Townships need a revolution

2019-07-17 06:01
Tshegofatso Leeuw Social Observer

Tshegofatso Leeuw Social Observer

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Township businesses started by our elders, and demonstrating their entrepreneurial spirit, are now in the graveyard.

Not so long ago one professor spoke about the “retail business graveyard”. By that he means when your retail business is no longer making profit nor making a difference, it is time to take it to the “retail graveyard”.

However, the township economy did not go to the retail graveyard – because we just destroyed it ourselves.

Growing up in the townships during the early 1990s, one was proud of the economic hub that existed. One aspired to emulate business moguls around us.

Dear Mangaung resident, please cast your mind back. Do you remember supermarkets in Phahameng? MicroRama in Rocklands? Do you remember that a tuck-shop was owned and managed by you?

This you did after school and during holidays, under the watchful eye of elders, yet you were unaware they were mentoring and getting you to take over the reins.

No, no, do not misquote me, I am not talking about foreign nationals, I am reflecting the mirror unto us! You and I only.

What happened with us?

I often walk past abandoned stores in Rocklands. They are not just small buildings, they are big. I do pause for a moment and ponder what could have been if the owner tried a different business venture there.

As I am in love with the process of building a house, I walked past a certain house where they used to make concrete block bricks (“bloksteens”) and red burnt clay bricks.

I used to frequently walk past the place when I was a “laaitie” (young boy) between 1994 and 2001. It is no longer in existence.

“The owner passed away and left it with his three daughters and two sons. Well, they drank it to the ground,” I was told by a tall old man drinking his “skelm-gemmer” (home brewed beer).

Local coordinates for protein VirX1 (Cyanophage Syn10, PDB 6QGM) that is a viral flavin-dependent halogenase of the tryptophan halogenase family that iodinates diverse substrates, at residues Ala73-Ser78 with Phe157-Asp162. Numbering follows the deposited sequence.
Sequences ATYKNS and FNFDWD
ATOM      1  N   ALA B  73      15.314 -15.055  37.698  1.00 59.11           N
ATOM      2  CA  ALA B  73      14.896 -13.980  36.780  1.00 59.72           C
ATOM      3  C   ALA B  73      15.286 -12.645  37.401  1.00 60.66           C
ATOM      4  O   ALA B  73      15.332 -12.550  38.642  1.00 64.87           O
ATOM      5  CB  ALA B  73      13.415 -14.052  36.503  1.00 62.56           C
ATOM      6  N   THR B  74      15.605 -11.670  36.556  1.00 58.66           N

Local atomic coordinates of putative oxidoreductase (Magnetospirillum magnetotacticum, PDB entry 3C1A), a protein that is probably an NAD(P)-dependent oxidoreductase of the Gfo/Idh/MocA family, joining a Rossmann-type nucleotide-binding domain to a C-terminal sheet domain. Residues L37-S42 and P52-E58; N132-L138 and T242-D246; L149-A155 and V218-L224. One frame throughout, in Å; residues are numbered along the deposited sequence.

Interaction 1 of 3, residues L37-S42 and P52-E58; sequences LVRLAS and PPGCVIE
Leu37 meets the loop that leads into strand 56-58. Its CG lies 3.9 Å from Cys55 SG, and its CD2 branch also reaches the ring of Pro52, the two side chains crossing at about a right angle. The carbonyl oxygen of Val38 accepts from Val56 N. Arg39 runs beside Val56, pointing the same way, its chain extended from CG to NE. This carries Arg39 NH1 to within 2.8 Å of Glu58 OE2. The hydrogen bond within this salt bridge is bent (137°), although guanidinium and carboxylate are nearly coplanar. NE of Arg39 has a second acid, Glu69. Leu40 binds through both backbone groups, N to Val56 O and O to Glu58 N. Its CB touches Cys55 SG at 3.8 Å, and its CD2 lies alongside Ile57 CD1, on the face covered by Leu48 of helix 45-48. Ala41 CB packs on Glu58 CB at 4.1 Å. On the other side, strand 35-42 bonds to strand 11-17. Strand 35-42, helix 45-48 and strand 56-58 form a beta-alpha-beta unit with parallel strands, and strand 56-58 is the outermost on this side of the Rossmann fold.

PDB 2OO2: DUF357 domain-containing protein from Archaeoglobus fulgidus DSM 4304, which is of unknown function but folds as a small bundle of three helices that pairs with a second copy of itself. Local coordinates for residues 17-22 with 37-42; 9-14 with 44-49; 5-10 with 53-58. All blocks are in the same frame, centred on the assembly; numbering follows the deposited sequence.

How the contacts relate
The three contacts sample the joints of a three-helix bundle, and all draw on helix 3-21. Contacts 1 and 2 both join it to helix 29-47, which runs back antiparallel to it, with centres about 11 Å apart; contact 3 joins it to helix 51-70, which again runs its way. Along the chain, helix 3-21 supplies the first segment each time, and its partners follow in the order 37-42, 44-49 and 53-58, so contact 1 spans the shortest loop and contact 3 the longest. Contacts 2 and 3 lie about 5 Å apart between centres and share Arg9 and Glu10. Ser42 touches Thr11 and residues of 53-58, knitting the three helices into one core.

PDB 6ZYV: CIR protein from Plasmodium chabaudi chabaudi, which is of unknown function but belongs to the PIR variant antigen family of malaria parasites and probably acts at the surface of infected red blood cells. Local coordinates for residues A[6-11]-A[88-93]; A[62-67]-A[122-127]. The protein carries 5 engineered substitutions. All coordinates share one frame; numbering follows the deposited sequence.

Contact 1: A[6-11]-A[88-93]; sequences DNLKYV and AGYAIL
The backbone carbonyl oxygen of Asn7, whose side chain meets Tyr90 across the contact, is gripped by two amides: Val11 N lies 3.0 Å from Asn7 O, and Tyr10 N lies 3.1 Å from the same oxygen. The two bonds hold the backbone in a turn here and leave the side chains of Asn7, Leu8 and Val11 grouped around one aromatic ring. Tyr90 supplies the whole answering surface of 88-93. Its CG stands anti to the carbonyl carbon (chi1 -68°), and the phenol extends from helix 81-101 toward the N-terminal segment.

While I was eating a township sandwich, “kota”, and walking past an open field in Phase 2, Bloemfontein, I remembered that there was a middle-aged man who used to create window panes and cut glass at that field. He drove a beige bakkie and my mother bought many of his window panes. Last year, I got to talk with a middle-aged white man, who told me how Thaba Nchu was “township economically booming” when he was a factory maintenance electrician during the 1980s. But all that is no more, as he told me with a sad face.

The graveyard is also figurative. Hence, a mindset. Now­adays township businesses are a supply of too much of the same thing.

What now? Who will be the next entrepreneurs like Father Moshashe, Freddy Kenney, Zandi Twayi, Petrus “Whitehead” Molemela and Dondolo?

The cupboard is not entirely empty, there are positive signs. Hope is to see a township industrial revolution; an upholsterer turning into a mattress factory, a salon hairdresser turning into a haircare producer, a shoe repairer turning into a shoe factory and an aluminum maker turning into an aluminum supplier.

“Awakening the giant inside you” – as Ponane Mahlaba wrote in one of his articles – should inspire the township industrial revolution.

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